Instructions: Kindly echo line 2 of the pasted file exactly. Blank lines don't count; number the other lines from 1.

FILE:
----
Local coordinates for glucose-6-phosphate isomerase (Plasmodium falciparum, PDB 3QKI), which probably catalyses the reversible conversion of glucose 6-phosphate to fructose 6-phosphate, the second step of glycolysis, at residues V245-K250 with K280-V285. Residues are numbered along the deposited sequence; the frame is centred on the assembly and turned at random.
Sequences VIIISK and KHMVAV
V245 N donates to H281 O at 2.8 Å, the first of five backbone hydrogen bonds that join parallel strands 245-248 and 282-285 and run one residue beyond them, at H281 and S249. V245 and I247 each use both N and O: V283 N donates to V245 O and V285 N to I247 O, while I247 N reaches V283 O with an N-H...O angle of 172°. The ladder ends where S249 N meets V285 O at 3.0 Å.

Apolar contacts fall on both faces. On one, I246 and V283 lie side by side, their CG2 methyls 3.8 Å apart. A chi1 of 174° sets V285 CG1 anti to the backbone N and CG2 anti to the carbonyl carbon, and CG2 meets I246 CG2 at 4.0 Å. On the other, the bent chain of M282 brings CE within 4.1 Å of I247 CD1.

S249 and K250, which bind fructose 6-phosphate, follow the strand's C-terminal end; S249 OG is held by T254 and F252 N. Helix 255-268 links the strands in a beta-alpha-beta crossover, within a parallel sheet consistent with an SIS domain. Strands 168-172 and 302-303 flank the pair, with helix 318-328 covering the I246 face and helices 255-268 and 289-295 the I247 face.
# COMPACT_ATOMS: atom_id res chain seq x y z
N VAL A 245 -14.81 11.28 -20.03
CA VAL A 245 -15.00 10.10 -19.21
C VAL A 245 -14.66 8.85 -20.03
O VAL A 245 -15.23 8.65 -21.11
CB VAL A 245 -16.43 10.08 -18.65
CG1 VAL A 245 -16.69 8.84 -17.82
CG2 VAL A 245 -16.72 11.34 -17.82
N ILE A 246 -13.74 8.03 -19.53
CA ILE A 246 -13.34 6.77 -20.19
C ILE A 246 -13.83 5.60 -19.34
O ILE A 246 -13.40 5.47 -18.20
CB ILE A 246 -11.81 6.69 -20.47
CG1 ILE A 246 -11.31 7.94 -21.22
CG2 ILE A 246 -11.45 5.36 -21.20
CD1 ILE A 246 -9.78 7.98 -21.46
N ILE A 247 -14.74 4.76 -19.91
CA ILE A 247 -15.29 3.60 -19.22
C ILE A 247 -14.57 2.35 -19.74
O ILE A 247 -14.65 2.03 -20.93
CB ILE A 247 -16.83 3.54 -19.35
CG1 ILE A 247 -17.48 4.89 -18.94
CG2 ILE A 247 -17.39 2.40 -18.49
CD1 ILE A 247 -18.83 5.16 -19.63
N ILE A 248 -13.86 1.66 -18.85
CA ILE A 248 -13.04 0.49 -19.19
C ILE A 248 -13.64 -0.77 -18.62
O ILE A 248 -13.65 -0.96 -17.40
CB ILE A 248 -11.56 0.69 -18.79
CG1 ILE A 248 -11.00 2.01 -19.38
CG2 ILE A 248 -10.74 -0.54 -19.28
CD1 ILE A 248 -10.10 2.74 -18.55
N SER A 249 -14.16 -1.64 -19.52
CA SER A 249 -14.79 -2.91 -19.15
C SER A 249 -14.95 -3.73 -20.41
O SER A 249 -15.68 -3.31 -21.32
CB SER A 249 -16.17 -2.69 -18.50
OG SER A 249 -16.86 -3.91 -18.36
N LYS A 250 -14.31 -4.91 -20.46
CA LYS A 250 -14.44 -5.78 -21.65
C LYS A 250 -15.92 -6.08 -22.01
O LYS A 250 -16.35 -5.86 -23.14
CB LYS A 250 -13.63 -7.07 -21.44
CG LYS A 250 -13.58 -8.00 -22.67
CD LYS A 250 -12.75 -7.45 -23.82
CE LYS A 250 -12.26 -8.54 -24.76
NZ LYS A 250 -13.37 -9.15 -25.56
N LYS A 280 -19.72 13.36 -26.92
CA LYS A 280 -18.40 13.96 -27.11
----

Sequences VIIISK and KHMVAV